Senator Bernie Sanders (I-Vt.) recently announced a proposal to eliminate student loan debt. He intends to pay off a total of $1.6 trillion, while financing the expenditure with a new tax on “Wall Street speculation.”
Student debt can be a serious burden for recent grads, especially those who fail to acquire high-paying jobs. And the intention to help those with serious financial burdens is commendable. But eliminating student loan debt would do more harm than good.
The last few weeks have seen a spike in commentaries surrounding modern monetary theory (MMT). A column by Prof. Stephanie Kelton, Andres Bernal, and Greg Carlock at Huffington Post and an endorsement from Representative Alexandria Ocasio-Cortez (D-N.Y.) have triggered negative responses by a number of reputable economists. George Selgin, Larry Summers, Paul Krugman, and Ken Rogoff (just to name a few) have all expressed concerns (to put it mildly) about the implications of applying MMT.
A common thread in these (and other) responses is that it is not clear what MMT really stands for. Advocates of MMT seem to use conventional terms in unconventional ways, and that creates confusion. On top of this, what exactly MMT means changes as time goes by, thereby adding frustration to confusion.
At its core, MMT maintains that a government cannot go broke as long as it can issue its own currency. Large fiscal deficits can be paid for by “printing money” (or, more technically, monetizing deficits). Standard monetary theory maintains that such a policy causes inflation. MMT, in contrast, holds that such a policy is not inflationary, because there are idle resources.
The Sound Money Project
Essay Contest is designed to promote scholarship in monetary and macro-
economics. More specifically, it aims to encourage those working at the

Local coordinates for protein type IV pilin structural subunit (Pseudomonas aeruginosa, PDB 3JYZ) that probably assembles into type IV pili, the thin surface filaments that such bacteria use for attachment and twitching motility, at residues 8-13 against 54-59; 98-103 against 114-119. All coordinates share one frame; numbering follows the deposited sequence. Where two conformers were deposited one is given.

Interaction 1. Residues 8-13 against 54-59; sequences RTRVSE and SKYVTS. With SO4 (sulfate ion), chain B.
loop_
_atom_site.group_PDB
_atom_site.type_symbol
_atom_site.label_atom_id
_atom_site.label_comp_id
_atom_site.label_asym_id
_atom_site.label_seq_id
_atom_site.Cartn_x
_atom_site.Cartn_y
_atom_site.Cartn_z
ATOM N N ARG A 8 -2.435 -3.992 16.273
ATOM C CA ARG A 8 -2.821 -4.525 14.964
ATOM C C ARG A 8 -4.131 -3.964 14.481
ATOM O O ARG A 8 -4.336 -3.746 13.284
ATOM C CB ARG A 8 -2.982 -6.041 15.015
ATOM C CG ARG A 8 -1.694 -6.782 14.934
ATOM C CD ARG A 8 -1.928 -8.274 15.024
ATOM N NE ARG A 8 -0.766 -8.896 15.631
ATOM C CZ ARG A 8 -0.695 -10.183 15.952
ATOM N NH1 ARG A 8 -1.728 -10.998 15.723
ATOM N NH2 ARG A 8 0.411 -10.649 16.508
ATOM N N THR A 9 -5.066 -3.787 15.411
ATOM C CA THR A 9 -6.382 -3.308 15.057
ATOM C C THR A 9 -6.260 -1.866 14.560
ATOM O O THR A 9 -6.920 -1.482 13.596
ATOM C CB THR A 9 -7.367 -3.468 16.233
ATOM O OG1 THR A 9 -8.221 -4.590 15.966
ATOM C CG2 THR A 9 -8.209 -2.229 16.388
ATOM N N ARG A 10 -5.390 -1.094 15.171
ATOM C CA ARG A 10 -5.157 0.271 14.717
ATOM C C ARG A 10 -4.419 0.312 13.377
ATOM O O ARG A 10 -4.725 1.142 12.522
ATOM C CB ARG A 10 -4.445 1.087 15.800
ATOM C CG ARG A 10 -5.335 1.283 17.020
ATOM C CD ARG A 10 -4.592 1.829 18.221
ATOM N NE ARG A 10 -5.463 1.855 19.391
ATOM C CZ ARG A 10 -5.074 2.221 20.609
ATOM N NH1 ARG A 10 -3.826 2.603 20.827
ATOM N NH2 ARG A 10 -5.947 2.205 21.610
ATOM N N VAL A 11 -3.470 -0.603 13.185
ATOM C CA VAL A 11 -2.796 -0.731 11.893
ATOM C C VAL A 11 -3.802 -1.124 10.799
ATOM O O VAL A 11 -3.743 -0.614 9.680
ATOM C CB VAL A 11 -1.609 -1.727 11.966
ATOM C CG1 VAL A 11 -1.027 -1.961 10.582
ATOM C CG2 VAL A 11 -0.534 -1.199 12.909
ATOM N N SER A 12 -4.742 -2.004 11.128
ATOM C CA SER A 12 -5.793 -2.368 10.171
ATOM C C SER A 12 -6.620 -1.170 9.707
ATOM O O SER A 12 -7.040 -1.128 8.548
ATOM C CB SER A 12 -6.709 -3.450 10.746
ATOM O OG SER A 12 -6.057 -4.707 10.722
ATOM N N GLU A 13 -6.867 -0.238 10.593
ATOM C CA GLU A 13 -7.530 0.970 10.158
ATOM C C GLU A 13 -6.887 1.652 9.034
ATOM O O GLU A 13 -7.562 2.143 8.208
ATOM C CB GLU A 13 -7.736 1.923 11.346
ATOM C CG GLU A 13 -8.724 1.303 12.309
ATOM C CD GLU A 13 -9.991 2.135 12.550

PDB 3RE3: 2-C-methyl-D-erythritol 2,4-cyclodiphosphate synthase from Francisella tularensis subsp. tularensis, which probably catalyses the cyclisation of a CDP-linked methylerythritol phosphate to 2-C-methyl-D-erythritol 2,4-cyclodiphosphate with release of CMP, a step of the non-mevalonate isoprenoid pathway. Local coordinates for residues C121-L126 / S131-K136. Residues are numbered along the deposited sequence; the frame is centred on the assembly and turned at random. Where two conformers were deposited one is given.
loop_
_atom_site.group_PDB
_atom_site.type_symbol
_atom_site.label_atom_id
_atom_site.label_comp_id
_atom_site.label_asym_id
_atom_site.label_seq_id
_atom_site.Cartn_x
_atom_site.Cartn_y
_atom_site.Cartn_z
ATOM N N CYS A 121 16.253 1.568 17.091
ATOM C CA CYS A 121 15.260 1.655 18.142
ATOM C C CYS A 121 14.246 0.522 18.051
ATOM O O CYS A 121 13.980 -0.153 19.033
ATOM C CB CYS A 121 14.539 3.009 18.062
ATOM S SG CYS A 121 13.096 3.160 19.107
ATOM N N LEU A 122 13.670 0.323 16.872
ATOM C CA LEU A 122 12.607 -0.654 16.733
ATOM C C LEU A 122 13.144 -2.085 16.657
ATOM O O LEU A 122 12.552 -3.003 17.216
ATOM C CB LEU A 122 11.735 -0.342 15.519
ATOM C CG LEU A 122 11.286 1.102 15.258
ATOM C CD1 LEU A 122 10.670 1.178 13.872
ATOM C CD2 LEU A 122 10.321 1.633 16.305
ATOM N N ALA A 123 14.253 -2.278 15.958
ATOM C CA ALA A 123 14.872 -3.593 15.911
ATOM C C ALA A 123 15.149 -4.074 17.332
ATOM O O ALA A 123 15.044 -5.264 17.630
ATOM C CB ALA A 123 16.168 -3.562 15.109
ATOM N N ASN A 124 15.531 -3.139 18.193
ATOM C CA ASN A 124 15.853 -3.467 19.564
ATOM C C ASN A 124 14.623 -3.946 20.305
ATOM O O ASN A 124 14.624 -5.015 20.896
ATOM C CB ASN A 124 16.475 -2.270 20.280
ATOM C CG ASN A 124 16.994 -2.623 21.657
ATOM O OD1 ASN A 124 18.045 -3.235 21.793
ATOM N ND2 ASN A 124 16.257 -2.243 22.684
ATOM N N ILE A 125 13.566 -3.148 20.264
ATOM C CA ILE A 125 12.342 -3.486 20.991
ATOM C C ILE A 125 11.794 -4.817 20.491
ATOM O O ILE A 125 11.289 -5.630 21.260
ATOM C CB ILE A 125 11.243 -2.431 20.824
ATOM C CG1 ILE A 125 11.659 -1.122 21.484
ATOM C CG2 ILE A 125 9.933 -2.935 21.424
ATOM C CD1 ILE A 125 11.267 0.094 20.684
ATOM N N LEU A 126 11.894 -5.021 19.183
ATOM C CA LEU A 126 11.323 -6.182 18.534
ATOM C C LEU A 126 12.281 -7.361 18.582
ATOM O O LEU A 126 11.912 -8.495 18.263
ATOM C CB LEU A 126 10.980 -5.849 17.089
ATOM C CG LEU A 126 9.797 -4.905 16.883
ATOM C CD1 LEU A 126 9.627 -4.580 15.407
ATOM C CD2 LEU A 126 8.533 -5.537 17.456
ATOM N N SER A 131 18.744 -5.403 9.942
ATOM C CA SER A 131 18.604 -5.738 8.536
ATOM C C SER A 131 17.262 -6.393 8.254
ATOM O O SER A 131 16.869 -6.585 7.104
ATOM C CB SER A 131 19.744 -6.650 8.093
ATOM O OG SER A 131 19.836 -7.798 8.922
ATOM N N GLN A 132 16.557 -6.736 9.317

cutting edge of the discipline to consider the monetary institutions
that would reduce nominal disturbances and promote economic growth.
1971, President Richard Nixon ended convertibility, thereby eliminating
the last vestiges of the gold standard. The classical gold standard,
which prevailed from 1873 to 1914, had anchored inflation expectations,
enabled longterm contracting, and promoted international trade. This
historical experience has prompted several reconsiderations of
resumption over the years, including the Gold Commission in 1980, the
International Financial Institution Advisory Commission of 1998, and,
more recently, calls for a Centennial Monetary Commission. What are the
merits of returning to the gold standard? Is such a system feasible
Prizes: First Prize $10,000 Second Prize $2,000 Third Prize $1,000
Winners will also be invited to participate in the Sound Money Project annual meeting in Great Barrington, Massachusetts.
contest is open to graduate students, post-graduates, untenured
professors, and tenured professors from any discipline. Former winners
and current AIER fellows are ineligible. Former entrants are eligible,
but must submit new essays.
must be the sole and original work of the entrant and not previously
published. They should be in the format of a scholarly article. Any
standard citation format (e.g., MLA, APA, Chicago, Harvard, etc.) is
acceptable. Essays may either be written specifically for the contest or
arise from previous work (e.g., term papers, dissertations, research
projects, etc.). Essays shorter than 4,000 words or longer than 12,000
words will not be considered. AIER-affiliated scholars are ineligible.
illustrate the problem, Eichengreen offers three scenarios. In the
first scenario, a cryptocurrency issuer maintains 100 percent dollar
backing for coins in circulation. This is similar to how a currency board
works. Since such an arrangement requires the issuer attract and hold
dollars in order to expand the supply of coins, the cryptocurrency will
not be subject to a speculative attack. However, this also means the
issuer cannot invest those dollars since it must hold all of them to
back the cryptocurrency.
to earn interest on the float, a cryptocurrency issuer would find it
challenging to profit while holding 100 percent dollar reserves. It
would also struggle to offer a competitive return and, hence, attract
customers. Why would one exchange a widely used dollar for an illiquid
cryptocurrency, which is harder to use and does not offer a competitive